Supporting communities, building climate resilience

Workshop speakers also touched on climate change as a threat to mental health and psychosocial well-being.

John Balbus, M.D., interim director of the new Office of Climate Change and Health Equity (OCCHE), which is housed in the U.S. Department of Health and Human Services, discussed the connection between climate change, mental health, and Triple Bottom Line Justice.

Balbus shared a quote from a recent paper by Howard Frumkin, M.D., titled “Hope, Health, and the Climate Crisis”: “We must nurture and sustain hope if we are to meet this challenge [of climate change]. Faced with the threat of climate change, health professionals can care for ourselves, our patients, and our communities, by resolving to nurture hope, and by marshalling evidence, empathy, and fortitude in doing so as effectively as we can.”

John Balbus, M.D. Balbus was elected to the National Academy of Medicine in 2018. (Photo courtesy of Steve McCaw / NIEHS)

According to Balbus, OCCHE is addressing family mental health challenges from climate change through several approaches.

  • Building climate change resilience.
  • Recognizing the root causes of environmental issues.
  • Working directly with the health sector to provide adequate care.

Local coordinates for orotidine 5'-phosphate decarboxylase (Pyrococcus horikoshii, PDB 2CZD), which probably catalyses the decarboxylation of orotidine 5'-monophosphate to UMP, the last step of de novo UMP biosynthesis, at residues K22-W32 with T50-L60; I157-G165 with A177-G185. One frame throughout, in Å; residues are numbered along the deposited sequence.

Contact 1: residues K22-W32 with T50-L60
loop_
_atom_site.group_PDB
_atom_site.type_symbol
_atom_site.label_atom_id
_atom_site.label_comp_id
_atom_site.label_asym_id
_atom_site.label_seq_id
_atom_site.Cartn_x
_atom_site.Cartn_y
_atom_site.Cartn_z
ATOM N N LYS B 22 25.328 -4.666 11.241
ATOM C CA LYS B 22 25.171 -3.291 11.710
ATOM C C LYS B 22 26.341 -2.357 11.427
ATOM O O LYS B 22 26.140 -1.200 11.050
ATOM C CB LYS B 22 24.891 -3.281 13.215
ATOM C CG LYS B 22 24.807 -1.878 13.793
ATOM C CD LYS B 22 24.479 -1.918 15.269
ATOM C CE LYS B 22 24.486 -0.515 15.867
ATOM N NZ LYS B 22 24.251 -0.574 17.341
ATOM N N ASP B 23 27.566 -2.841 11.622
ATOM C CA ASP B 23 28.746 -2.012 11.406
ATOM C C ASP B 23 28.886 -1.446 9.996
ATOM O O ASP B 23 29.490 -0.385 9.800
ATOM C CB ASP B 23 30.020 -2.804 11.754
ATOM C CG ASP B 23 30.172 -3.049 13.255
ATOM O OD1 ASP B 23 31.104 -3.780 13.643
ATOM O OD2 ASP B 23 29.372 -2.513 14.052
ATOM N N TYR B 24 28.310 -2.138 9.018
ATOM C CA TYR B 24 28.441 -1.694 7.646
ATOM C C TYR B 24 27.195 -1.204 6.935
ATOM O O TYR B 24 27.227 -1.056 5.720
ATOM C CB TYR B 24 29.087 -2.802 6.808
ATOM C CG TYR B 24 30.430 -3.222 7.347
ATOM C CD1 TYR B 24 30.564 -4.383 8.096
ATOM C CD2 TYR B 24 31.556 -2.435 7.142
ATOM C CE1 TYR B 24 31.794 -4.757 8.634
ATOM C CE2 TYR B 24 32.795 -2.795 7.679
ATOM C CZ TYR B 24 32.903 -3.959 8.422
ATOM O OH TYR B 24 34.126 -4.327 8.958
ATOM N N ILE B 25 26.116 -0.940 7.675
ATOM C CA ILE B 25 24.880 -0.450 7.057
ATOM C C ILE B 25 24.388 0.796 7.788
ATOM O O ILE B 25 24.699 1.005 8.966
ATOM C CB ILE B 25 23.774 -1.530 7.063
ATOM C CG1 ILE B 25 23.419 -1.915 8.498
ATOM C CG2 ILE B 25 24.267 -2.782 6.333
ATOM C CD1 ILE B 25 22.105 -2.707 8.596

There are many ways for families and youth to get involved in climate change resilience, especially by starting at the community level. Many of these programs have federal support.

“Federal agencies, like OCCHE, are supporting community organizations to get families and youth involved in climate change resilience in their own communities,” Balbus said. “Such organization focus on health equity, urban gardening, and continued training and education for adults and youth.”

Also, the NIEHS Worker Training Program offers Disaster Worker Resiliency Training materials(https://tools.niehs.nih.gov/wetp/?id=2528) for workers and communities affected by climate disasters. The materials address unmet mental health and resilience needs that can arise after one disaster or multiple disasters.

New approaches and collaboration are key

Addressing mental health for families and workers will require innovative approaches and multilevel collaborations, according to workshop participants. They expressed a need for more mental health providers at the community level and building a mental health workforce that is representative of the communities they serve.

“We need to expand the conversation about mental health in the workplace and in the community,” said Mariel Mendez, associate program officer at Perigee Fund, a sponsor of the workshop. “It's important to acknowledge the intersection between these two areas.”

(Meredith Hernlund is a research and communication specialist for MDB, Inc., a contractor for the NIEHS Division of Extramural Research and Training.)